Sofu Teshigahara, the founder of the Sogetsu School of Ikebana, was born in 1900. He was the first son of Wafu Teshigahara, an ikebana artist, who trained Sofu in ikebana since childhood.
As he practiced and taught ikebana, he came into conflict with a milieu where ikebana was seen as the continuing attempt to recreate the existing forms. Sofu left his father’s school when he was twenty six years old and founded the Sogetsu School in 1927, where he developed his way of teaching creative ikebana. In 1929, the Sogetsu School held its first exhibition at the Sembikiya in the Ginza. His modern style of ikebana made Sofu a unique force in Ikebana at the time.
In 1930, Sofu Teshigahara participated in drawing up a “Manifesto of New Ikebana”, a radical document influenced by the avant-garde movement in Europe. It denied the existence of fixed forms and announced that ikebana would, from then on, became one of the contemporary fine arts. He traveled and exhibited around the world, making live-long friends with Miro, Dali, Gaudi and Tapies. Time magazine described him as the “Picasso of Flowers.”
After Sofu’s death in 1979, his daughter Kasumi Teshigahara became the second Iemoto. She passed away shortly thereafter and was succeeded by Hiroshi Teshigahara, the third Iemoto of Sogetsu School in 1980. Hiroshi was a respected film director and well known for creating spectacular ikebana bamboo installations. He died in the spring 2001. His daughter, Akane Teshigahara, succeeded him as the fourth Iemoto. As was her father, she is a powerful installation artist who believes that ikebana must be incorporated in all aspects of contemporary life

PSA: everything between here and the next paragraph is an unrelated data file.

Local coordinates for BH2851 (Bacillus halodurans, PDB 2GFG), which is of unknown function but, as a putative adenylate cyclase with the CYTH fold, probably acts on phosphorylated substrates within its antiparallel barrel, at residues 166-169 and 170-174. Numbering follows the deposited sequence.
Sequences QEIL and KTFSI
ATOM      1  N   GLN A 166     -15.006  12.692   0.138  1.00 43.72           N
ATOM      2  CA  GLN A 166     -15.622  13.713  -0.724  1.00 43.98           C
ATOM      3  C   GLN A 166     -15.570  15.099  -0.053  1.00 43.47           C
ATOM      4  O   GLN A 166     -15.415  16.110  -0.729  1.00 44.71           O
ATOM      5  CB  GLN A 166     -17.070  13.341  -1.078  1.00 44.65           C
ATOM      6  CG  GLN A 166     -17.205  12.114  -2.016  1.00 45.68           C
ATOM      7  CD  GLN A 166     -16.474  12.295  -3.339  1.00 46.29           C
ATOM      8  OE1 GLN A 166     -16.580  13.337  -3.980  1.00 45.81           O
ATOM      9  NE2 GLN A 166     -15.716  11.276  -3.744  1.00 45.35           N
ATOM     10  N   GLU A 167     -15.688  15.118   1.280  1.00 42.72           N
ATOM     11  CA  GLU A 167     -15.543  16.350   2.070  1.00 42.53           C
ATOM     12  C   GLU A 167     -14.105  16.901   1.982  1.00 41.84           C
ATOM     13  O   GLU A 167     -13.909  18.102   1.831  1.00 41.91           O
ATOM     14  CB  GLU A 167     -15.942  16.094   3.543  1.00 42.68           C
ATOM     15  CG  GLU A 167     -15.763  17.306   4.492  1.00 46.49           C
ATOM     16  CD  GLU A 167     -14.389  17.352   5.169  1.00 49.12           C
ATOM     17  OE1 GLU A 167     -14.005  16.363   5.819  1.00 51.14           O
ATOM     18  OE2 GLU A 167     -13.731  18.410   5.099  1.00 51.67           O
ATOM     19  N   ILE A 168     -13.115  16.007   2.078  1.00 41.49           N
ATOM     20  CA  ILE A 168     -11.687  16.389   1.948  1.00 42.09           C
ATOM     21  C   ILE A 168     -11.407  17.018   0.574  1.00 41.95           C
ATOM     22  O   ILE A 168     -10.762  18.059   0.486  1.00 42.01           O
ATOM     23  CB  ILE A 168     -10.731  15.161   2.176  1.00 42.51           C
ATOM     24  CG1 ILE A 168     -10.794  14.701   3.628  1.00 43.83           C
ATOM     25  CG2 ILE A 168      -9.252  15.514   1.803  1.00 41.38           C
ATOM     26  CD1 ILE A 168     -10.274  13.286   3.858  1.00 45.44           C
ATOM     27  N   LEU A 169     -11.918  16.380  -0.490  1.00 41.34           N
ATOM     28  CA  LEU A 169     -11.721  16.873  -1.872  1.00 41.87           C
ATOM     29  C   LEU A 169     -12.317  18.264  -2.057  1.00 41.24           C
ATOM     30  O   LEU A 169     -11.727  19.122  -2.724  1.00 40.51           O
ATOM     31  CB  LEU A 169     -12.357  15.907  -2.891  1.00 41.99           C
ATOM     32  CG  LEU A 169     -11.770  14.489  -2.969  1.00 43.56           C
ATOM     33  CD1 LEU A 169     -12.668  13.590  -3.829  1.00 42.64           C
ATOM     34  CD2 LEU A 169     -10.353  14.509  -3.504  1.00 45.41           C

Ikebana is the beautiful, often minimalist art of Japanese cut flower arrangement. "Ikebana" is derived from the two words in Japanese ikeru (生ける, "living") and hana (花, "flower"). Ikebana means “giving life to flowers”.
Ikebana often emphasizes specific parts of a plant, such as its stems and leaves, and carefully incorporates shape, proportion, line and form. Though ikebana is a creative art, it has clear and formal rules and practitioners can spend lifetime learning and refining their art. There are over 300 schools of Ikebana worldwide and each school's style is unique.
The exact origin of Ikebana is unknown. The offering of flowers on the altar to Buddha and to the spirits of the dead is a central tenant of Buddhism. Hence, the first to practice Ikebana were religious clergy, Buddhist priests and their associates and started in the middle of the fifteenth century. The first Ikebana school was established by the priests at Rokkaku-do temple, Kyoto, in 1462.
Subsequently in the Heian period (794-1192) an aristocracy ruled and studying and appreciating flowers in a vase unrelated to religious worship became a part of the culture. Novels, essays and poems in the Heian Period describe the aristocracy enjoying flower arranging and admiring arrangements of flowers.
In the Kamakura period (1192-1333), the Samurai (elite warrior class) wrested the power of government from the aristocrats. The samurai lived often short and violent lives and historians have thought that Ikebana appealed to the Samurai because they studied Ikebana to obtain balance and art in their lives and lifestyles. Ikebana and another Japanese cultural art, Tea Ceremony (Cha no Yu) were often studied together and there would be a simple ikebana arrangement in the tea room in a designated area called the Tokonoma. Ikebana is considered a cornerstone Japanese art but it is now studied and practiced worldwide.